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Strong New Zealand travelling squads named for Dubai and Cape Town SVNS

By Finn Morton
The Black Ferns and All Blacks Sevens lift their World Series Toulouse trophies in 2023. (Picture: World Rugby).

For both of New Zealand’s beloved sevens sides, winning is ingrained in their culture.  The desire and expectation to do the black jersey justice has historically seen these two teams thrive on the international stage.


Last season’s world champion Black Ferns and All Blacks Sevens sides will be as hungry as ever to begin their title defences with a strong start in Dubai and Cape Town next month.

The Black Ferns Sevens have dominated the women’s competition since its inception, with the New Zealanders capturing seven of 10 World Series crowns. They’ve only failed to go back-to-back or better on one occasion too.


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Australia have claimed the other three World Series titles in 2015/16, 2017/18 and 2021/22. They can’t have been happy with how last season played out either, so the Aussies will be coming for their Trans-Tasman foe after gruelling pre-season.

The Olympics aren’t that far away, too. But the new-look SVNS series presents players with an opportunity to entice, entertain and thrill like never before.

Rising star Jorja Miller, who recently signed the first four-year deal by a female rugby player in New Zealand, will be eager to win more silverware along with her ‘sisters’ – as the team affectionally refers to one another.

World Rugby Sevens Player of the Year finalist Michaela Blyde is another threat out wide, while the world’s best Tyla Nathan-Wong will be raring to go after a brief stint in NRLW with St George.


Sarah Hirini, Stacey Waaka, Portia Woodman-Wickliffe and Shiray Kaka are another world-class quartet that will be counting down the days until the Dubai leg of the series at the start of next month.


Kelly Brazier, Jazmin Felix-Hotham, Manaia Nuku, Mahina Paul, Risaleaana Pouri-Lane, Alena Saili and Tenika Willison have also been picked in the touring squad for Dubai and Cape Town.

As for the All Blacks Sevens, they’re in exactly the same boat as their countrywomen. The men’s team have only failed to go back-to-back or better on one occasion.

The Kiwis brought an end to their second-long World Series title drought season as they edged emerging powerhouse Argentina, but defending your crown is what makes champions great.


Leroy Carter and Akuila Rokolisoa both headline the squad after receiving nominations for the World Rugby Sevens Player of the Year honour, which was named at the World Rugby Awards in Paris.

But the experienced trio of Scott Curry, Sam Dickson and Tim Mikkelson is where this team gets really interesting. Throw Regan Ware in there, too – this is a team stacked with depth.

While there’s no Payton Spencer in this squad, the All Blacks Sevens have picked plenty of talent in Che Clark, Tepaea Cook-Savage, Fehi Fineanganofo, Moses Leo, Sione Molia, Ngarohi McGarvey-Black and Codemeru Vai.

But the absence of Dylan Collier, who captained the All Blacks Sevens in the absence of other leaders for a period last season, is certainly a talking point.

Here are the women’s and men’s travelling squad to take on the rugby sevens world in Dubai and Cape Town.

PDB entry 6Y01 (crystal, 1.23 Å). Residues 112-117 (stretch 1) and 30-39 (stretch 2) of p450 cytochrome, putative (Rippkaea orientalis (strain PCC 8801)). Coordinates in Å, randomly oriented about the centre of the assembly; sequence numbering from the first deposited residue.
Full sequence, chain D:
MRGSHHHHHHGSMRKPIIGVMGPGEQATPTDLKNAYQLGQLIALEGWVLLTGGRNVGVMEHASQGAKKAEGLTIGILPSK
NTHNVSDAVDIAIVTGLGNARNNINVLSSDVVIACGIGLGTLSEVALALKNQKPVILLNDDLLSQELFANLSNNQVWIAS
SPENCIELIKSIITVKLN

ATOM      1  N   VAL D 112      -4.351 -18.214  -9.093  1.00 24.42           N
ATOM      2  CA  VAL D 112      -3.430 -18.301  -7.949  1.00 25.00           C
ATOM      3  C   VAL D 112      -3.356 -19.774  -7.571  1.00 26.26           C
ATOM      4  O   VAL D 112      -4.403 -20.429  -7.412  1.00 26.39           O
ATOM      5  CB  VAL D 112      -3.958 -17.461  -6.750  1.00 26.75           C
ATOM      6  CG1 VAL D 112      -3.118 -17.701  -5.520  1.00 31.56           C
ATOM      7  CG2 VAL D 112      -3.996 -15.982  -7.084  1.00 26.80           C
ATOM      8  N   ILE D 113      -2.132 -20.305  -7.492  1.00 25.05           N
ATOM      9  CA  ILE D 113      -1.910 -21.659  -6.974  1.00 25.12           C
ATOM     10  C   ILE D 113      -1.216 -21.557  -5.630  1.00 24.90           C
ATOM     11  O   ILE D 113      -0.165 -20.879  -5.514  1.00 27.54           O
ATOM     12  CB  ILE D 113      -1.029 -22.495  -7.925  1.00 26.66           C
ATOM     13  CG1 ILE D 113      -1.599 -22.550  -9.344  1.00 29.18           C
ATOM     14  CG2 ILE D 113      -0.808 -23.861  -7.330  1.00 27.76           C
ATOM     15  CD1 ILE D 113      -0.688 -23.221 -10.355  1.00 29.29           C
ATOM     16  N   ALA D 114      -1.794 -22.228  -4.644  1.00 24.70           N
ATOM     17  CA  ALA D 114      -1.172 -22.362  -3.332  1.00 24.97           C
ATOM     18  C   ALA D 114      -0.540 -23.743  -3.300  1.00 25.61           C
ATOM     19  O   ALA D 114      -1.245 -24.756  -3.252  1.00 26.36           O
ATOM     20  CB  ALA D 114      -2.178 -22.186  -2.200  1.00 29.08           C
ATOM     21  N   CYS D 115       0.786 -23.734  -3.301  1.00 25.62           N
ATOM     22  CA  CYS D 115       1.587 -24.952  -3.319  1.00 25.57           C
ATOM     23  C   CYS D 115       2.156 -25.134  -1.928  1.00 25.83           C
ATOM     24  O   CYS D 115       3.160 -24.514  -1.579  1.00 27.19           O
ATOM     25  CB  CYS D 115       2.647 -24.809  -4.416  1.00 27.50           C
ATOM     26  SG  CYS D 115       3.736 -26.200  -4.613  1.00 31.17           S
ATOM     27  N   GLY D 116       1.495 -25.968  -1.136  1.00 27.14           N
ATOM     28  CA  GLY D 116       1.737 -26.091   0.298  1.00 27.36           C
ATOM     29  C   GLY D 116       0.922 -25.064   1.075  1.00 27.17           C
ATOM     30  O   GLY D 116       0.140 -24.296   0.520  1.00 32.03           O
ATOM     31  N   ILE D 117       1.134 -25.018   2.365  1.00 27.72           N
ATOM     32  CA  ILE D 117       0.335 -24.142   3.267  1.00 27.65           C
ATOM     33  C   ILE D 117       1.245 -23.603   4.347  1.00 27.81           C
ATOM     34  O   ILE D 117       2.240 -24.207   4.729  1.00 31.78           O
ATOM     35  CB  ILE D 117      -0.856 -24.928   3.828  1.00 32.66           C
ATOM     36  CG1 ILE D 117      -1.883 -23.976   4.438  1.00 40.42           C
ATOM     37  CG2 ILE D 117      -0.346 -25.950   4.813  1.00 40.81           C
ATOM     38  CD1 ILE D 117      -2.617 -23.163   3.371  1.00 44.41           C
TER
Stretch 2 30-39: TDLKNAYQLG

Black Ferns Sevens

Kelly Brazier, Michaela Blyde, Jazmin Felix-Hotham, Sarah Hirini, Shiray Kaka, Jorja Miller, Manaia Nuku, Mahina Paul, Risaleaanna Pouri-Lane, Aleena Saili, Stacey Waaka, Tenika Willison, Portia Woodman-Wickliffe

All Blacks Sevens

Leroy Carter, Che Clark, Tepaea Cook-Savage, Scott Curry, Sam Dickson, Fehi Fineanganofo, Moses Leo, Sione Molia, Tim Mikkelson, Ngarohi McGarvey-Black, Akuila Rokolisoa, Codemeru Vai, Regan Ware


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Rugby 1 hours ago
How Queensland Reds can spark Schmidt's Wallaby revolution

interesting. I did see last year Queensland and Brad Thorn use some bokke moves like the 6-2 bench and a move the bulls did in bringing back the tap and go from 5 out instead of the line out and maul. There can be many errors in a lineout, you loose control esp. if ref calls a borderline not straight, jumping across line, etc etc it is out of your control, then the maul, a few rules can mess you up again in the eyes of a ref, or others, you lose control. At least in a tap and go you control the move and the play, just have to 1. catch the ball and 2 watch the jackling from opposition, 3 watch being held up over try line. WAY to go I reckon. *2024. Tap and go 5 meters out.* The axis is key for Queensland, Wallabies and any union team. Get it right and there is magic. Lynagh McDermott (great cricket name) Wilson So Joe Schmidt will be watching and the Pacific Lions coaches are in Melbourne watching, poach city. I think if Q can get the Kiss of life not the Kiss of death they may well unlock that stacked backline. Vunivalu is improving. Kiss (and Brad Davis, Jonathan Fisher, Zane Hilton and Dale Roberson) and the progressive attacking style may work. He loves coaching. No pressure. Hell he knows the Bokke and Ireland, and time with ulster. Based on his league past he will understand how to break this flat line. He is a hands on skill set coach. One thing I am still waiting to see in union is the skill often shown in league, when 5 meters out they can *kick into the post* get the deflection and wrong foot opposition to score. Good Luck Queensland, hope you do well. They have the Hurricanes next Bula

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